When things go wrong with koi
Having a garden pond stocked with koi places a certain responsibility on the owner. This responsibility increases as the stocking density in the pond increases. If there were only three or four smallish fish in your typical garden pond, very little attention will normally be needed from the owner. The koi will even survive an extended period without you giving them any food because the pond will provide them with natural food. But as you put more fish into the pond and the larger the fish become, the more they will be dependant on you for survival.
A large collection of beautiful koi will be fully dependant on their owner for their basic needs. You will need to feed them on a balanced diet of fresh koi food. You will need to fit pumps and filters to the pond to ensure that the their waste is removed and good water quality is maintained. You will need to aerate and circulate the water by some means in order for the koi and all other life in the pond to breath. Failing this, things are sure to go wrong in the pond.
Parasite are enemy number one. When fish are under stress due to overcrowding and poor water quality, they become easy pray to parasites. But even in the best kept ponds parasites can from time to time become a problem. There are a few early warning signs. Your koi may scrape or ‘flick’ their bodies against objects in the pond. They may swim slowly with one or both pectoral fins clasped against the body. Sometimes they hide in the quietest corners of the pond where the water flow is at a minimum. Watch for fish ‘sitting’ at the bottom or hanging near the surface at a angle and breathing heavily.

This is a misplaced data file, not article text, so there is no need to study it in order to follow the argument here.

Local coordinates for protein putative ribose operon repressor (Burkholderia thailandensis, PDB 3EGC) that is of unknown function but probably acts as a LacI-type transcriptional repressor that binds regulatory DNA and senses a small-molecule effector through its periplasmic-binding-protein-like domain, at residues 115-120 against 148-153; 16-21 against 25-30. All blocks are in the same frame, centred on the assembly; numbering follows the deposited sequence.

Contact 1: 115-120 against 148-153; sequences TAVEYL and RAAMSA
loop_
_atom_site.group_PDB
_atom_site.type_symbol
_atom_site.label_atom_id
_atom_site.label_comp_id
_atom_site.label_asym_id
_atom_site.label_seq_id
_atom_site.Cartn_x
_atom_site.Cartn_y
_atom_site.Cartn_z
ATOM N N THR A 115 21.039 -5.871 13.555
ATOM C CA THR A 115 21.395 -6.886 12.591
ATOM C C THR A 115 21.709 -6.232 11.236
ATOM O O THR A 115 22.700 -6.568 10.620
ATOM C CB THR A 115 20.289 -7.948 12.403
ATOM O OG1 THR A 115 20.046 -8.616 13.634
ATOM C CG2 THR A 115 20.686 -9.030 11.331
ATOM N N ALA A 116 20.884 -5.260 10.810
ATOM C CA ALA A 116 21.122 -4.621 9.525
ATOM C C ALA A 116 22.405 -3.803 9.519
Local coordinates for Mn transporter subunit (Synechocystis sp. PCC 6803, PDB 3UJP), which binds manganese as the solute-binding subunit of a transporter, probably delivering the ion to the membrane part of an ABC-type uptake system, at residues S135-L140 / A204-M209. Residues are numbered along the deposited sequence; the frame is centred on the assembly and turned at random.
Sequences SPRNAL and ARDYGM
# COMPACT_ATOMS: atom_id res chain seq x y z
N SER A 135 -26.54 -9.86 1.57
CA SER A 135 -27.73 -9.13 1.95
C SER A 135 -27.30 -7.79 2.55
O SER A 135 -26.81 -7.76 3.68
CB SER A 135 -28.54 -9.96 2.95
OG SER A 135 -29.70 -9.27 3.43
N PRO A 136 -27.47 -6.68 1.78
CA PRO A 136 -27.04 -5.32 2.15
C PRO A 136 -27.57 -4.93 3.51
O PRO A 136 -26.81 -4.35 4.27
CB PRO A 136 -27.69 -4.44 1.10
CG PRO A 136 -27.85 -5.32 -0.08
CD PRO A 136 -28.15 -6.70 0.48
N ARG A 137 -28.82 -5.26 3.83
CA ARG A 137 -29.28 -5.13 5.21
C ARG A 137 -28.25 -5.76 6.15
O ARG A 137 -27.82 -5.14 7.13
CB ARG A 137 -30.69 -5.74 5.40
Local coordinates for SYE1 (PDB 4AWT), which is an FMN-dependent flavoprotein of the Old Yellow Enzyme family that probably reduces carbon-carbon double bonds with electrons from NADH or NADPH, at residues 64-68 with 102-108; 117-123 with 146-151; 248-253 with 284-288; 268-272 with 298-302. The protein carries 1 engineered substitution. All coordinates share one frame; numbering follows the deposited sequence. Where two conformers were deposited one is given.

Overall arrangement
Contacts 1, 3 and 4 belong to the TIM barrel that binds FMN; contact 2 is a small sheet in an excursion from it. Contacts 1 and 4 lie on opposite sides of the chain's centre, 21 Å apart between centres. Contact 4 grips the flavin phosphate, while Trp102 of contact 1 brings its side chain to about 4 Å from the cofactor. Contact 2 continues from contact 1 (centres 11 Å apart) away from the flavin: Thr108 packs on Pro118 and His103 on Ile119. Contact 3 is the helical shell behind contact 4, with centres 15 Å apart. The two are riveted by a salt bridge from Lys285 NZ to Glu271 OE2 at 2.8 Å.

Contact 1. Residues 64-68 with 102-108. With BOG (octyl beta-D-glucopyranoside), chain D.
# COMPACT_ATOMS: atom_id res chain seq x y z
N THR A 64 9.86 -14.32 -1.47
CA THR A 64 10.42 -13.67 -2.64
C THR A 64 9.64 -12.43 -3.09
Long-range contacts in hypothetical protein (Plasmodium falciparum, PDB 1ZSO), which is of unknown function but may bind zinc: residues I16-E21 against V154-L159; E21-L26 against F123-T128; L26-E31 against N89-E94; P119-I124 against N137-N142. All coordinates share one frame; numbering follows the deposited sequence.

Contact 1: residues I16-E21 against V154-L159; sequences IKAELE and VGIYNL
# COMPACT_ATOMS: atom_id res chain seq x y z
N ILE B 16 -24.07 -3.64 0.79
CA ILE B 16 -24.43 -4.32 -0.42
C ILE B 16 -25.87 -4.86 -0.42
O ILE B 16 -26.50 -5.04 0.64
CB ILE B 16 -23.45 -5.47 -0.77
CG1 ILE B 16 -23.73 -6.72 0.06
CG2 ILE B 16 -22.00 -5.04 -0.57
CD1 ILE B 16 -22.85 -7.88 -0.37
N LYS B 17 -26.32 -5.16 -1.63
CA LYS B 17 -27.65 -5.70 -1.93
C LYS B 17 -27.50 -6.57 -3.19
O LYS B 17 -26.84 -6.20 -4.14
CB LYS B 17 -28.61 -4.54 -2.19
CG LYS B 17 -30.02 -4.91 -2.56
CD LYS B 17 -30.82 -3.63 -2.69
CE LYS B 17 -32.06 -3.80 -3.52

Pond keepers should make a habit of observing their koi with care while feeding them. Those that do not come eagerly for food, could have a problem. If a fish do not show an interest in food for two or three days in row, there must be something wrong and the pond keeper must resort to treatment.
It is important to give the right treatment. The novice should get advice before attempting to medicate his pond with something off the shelf. Talk to your koi dealer or local S A Koi Keepers Society to establish who can best diagnose your problem. Take a sample of your pond water in a jar for analysis and if possible, a sick fish for microscopic diagnosis. Treatment can be swift and quick if the correct medication is used and will prevent secondary complications.
Note: To transport your sick fish place it in a clean plastic bag (dustbin bag will do) in a bucket or cooler box and fill one third with pond water. Put the fish inside the bag and close the bag with a rubber band or knot in such a way that air is trapped inside. If the bucket is kept in a cool place, the fish can quite easily travel for an hour or more like that.
There are many books on the market or in the library that can enlighten the novice about all the fascinating aspect of koi keeping. Information is also available on the Internet in the news group rec.ponds.
Written for Animal Talk magazine
Servaas de Kock & Ronnie Watt